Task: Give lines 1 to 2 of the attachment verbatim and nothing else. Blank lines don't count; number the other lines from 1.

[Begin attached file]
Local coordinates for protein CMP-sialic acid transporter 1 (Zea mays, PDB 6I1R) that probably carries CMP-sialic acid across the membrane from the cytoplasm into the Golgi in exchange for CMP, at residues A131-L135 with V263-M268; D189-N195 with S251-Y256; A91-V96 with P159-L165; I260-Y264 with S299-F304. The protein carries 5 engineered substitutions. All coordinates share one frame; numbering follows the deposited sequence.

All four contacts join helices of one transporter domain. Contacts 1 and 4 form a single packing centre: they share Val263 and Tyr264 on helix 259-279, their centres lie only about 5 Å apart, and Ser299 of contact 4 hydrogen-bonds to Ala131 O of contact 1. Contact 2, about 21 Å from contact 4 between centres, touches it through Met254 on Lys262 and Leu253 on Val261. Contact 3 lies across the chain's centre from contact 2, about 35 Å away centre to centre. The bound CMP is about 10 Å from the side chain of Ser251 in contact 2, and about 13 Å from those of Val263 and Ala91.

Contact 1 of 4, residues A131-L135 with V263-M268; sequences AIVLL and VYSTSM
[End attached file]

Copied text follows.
Local coordinates for protein CMP-sialic acid transporter 1 (Zea mays, PDB 6I1R) that probably carries CMP-sialic acid across the membrane from the cytoplasm into the Golgi in exchange for CMP, at residues A131-L135 with V263-M268; D189-N195 with S251-Y256; A91-V96 with P159-L165; I260-Y264 with S299-F304. The protein carries 5 engineered substitutions. All coordinates share one frame; numbering follows the deposited sequence.

All four contacts join helices of one transporter domain. Contacts 1 and 4 form a single packing centre: they share Val263 and Tyr264 on helix 259-279, their centres lie only about 5 Å apart, and Ser299 of contact 4 hydrogen-bonds to Ala131 O of contact 1. Contact 2, about 21 Å from contact 4 between centres, touches it through Met254 on Lys262 and Leu253 on Val261. Contact 3 lies across the chain's centre from contact 2, about 35 Å away centre to centre. The bound CMP is about 10 Å from the side chain of Ser251 in contact 2, and about 13 Å from those of Val263 and Ala91.